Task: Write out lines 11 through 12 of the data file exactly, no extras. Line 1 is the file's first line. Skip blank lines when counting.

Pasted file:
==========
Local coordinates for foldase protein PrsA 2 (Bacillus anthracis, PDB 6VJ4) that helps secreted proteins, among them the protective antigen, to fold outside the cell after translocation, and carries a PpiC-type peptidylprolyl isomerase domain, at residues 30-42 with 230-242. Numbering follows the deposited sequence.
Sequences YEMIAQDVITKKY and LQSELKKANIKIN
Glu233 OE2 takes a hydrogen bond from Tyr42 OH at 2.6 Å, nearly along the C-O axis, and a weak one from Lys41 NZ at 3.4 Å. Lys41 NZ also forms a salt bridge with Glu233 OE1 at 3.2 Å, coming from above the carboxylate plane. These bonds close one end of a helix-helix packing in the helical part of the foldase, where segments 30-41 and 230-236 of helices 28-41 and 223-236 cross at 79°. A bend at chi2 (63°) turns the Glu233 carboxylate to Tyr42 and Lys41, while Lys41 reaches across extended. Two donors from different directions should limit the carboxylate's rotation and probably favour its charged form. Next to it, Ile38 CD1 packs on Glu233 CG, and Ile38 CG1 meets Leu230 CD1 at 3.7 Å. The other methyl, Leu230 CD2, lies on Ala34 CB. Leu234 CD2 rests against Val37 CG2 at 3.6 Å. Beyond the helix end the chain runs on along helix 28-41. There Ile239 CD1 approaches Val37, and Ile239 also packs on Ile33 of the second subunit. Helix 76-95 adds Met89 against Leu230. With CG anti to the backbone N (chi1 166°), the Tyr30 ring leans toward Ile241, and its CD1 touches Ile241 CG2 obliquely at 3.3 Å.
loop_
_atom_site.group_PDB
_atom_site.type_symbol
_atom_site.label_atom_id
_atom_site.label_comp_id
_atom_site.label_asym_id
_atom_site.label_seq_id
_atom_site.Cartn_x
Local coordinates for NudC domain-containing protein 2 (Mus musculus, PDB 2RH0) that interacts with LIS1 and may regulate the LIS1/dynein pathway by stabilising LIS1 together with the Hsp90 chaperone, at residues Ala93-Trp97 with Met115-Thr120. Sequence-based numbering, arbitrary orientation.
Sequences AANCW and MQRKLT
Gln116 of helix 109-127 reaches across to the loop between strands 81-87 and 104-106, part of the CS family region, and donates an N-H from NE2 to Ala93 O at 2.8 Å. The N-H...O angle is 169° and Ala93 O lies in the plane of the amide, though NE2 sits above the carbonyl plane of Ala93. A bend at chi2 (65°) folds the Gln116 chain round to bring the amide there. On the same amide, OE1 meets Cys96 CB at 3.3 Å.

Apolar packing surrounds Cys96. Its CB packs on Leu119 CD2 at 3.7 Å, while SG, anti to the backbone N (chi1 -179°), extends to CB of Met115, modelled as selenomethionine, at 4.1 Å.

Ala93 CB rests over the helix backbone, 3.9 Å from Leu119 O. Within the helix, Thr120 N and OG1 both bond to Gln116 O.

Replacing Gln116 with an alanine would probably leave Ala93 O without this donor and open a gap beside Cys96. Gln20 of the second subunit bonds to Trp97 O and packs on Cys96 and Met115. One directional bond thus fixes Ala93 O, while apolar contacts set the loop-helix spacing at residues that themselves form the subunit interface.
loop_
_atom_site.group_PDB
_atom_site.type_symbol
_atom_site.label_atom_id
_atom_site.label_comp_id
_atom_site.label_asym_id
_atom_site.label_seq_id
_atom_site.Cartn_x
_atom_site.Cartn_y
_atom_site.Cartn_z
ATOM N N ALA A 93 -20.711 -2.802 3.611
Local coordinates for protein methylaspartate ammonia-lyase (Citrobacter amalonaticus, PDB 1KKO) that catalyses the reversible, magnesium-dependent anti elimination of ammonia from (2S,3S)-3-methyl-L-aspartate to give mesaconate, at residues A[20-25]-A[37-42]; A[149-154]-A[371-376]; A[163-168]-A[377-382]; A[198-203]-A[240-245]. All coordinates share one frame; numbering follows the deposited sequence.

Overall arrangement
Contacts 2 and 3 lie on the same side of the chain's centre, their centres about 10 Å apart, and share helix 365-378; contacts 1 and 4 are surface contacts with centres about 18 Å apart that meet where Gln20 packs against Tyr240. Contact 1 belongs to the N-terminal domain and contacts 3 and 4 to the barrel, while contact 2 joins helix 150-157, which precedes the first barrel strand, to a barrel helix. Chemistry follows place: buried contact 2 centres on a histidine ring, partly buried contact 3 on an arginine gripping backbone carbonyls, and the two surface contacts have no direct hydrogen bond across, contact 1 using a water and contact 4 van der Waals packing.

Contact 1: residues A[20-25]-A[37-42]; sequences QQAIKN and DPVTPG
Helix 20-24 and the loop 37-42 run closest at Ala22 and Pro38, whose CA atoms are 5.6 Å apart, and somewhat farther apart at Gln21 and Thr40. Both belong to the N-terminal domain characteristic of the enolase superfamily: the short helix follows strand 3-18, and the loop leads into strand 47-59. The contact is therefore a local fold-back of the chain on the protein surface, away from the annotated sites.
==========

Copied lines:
_atom_site.Cartn_x
Local coordinates for NudC domain-containing protein 2 (Mus musculus, PDB 2RH0) that interacts with LIS1 and may regulate the LIS1/dynein pathway by stabilising LIS1 together with the Hsp90 chaperone, at residues Ala93-Trp97 with Met115-Thr120. Sequence-based numbering, arbitrary orientation.